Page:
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Why So Many Congressional Republicans Are Retiring: The Politics Daily

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What’s notable about the retirees? They come from all over the country—including Wisconsin (James Sensenbrenner), Georgia (Rob Woodall), and Utah (Rob Bishop). The list is getting so long we’ve spun up a full retirement tracker to keep tabs on it.

Losses to the party’s already dwindling flock of women and people of color may sting the most. Two of the 13 GOP women in the House are heading for the exit, meaning that, in the House, there are more men named Jim than Republican women running for re-election.

But perhaps the most stunning retirement of them all has been Representative Will Hurd of Texas, the lone Black Republican in the House who, before the MAGA-fication of the GOP, was heralded as the future of the party. If Hurd is no longer the GOP’s future, who exactly is?

—Saahil Desai

Revisiting the UN

(Eduardo Munoz / Reuters)

The gathering of the world’s nations is used to being overshadowed by domestic U.S. politics at this point. The activist Greta Thunberg sailed across the sea for two weeks to speak on climate change. The British effort to leave the European Union stagnates as the deadline ticks closer. Other countries were trying to salvage an Iran deal. But at the UN, crises are relative, Kathy Gilsinan writes.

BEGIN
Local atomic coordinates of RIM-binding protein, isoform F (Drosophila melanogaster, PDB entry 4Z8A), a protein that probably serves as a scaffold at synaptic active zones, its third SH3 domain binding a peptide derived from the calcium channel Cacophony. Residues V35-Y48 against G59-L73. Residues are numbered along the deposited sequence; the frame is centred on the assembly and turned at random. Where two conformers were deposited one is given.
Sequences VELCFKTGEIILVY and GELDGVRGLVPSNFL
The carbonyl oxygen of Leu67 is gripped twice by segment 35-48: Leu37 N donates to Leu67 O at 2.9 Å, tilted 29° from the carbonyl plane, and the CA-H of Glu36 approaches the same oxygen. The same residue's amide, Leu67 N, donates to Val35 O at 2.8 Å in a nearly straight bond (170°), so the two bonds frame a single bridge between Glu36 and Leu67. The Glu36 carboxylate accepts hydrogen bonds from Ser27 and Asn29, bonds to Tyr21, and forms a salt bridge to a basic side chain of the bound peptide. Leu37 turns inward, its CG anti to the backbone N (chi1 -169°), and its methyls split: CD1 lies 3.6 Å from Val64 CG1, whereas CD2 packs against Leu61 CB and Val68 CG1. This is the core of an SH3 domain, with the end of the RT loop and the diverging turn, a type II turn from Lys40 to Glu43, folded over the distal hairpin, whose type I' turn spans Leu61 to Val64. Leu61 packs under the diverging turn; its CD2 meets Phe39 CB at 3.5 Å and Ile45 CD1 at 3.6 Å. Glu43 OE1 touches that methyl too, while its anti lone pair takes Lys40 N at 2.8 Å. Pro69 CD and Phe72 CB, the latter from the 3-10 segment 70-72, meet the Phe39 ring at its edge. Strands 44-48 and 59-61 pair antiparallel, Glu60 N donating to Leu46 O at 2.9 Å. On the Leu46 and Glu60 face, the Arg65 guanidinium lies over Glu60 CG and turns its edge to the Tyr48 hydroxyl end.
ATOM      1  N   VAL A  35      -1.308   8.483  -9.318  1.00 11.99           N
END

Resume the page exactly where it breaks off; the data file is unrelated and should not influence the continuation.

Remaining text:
Remember Venezuela? The humanitarian crisis unfolding in South America received light coverage during UNGA week. Nicolás Maduro remains in power nine months after the U.S. and more than 50 other countries recognized Juan Guaidó as the country’s legitimate leader.

On Impeachment

(Leah Millis / Reuters)

President Trump seems to have no real impeachment war room. Bill Clinton focused on his day job during the Lewinsky scandal and subsequent impeachment, but Donald Trump’s Twitter screeds show the exact opposite approach, David Frum writes.

Impeachment processes are also about the role of Congress in American governing. “After all, congressional oversight is a critical component of the Constitution’s system of checks and balances,” Brianne Gorod argues, “and if the courts accept the president’s arguments, they would strip Congress of one of the fundamental tools it uses to serve as an effective check on the executive branch.”

The Week Ahead

‣ Monday, Sept. 30: House committees subpoenaed Rudy Giuliani over Ukraine-related documents. He recently spoke to—er, yelled at—our White House reporter.

‣ Tuesday, Oct. 1: Squeaking by the DNC’s deadline—and stricter criteria—to qualify for this month’s Democratic debates are Tom Steyer and Tulsi Gabbard. The total field is still improbably large.

‣ Wednesday, Oct. 2: President Trump hosts the president of Finland at the White House.

‣ Thursday, Oct. 3: The House Intelligence, Oversight and Foreign Affairs Committees conduct a deposition with the former U.S. special envoy to Ukraine, who resigned last week after a … busy week for Ukraine and all involved in a July 25 phone call.

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